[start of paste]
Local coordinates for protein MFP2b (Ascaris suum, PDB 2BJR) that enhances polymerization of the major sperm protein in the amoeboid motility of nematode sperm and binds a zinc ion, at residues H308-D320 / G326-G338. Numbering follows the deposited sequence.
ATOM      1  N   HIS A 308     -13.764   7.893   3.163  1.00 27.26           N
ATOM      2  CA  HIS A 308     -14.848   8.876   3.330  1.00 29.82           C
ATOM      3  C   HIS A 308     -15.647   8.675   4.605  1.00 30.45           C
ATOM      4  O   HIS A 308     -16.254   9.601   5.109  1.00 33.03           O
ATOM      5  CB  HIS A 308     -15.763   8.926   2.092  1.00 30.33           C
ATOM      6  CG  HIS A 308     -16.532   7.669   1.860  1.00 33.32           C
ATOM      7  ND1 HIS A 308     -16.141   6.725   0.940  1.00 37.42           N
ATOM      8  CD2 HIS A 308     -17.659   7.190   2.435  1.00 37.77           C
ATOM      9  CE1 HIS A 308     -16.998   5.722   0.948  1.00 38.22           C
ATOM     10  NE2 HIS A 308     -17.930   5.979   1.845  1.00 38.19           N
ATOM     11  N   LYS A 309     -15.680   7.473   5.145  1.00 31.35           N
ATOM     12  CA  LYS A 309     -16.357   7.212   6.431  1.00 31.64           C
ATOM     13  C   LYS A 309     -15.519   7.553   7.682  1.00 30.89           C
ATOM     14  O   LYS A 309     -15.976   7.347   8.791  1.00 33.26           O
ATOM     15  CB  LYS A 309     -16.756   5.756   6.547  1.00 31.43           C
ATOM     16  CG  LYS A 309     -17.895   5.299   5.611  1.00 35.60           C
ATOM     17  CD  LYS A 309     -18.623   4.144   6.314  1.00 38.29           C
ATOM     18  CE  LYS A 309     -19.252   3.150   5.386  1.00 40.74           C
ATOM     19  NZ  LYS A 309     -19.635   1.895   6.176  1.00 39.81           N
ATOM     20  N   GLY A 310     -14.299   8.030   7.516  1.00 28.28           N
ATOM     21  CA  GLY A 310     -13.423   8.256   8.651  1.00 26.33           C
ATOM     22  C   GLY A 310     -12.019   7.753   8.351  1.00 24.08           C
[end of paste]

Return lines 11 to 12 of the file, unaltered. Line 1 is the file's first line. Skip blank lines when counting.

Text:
ATOM     10  NE2 HIS A 308     -17.930   5.979   1.845  1.00 38.19           N
ATOM     11  N   LYS A 309     -15.680   7.473   5.145  1.00 31.35           N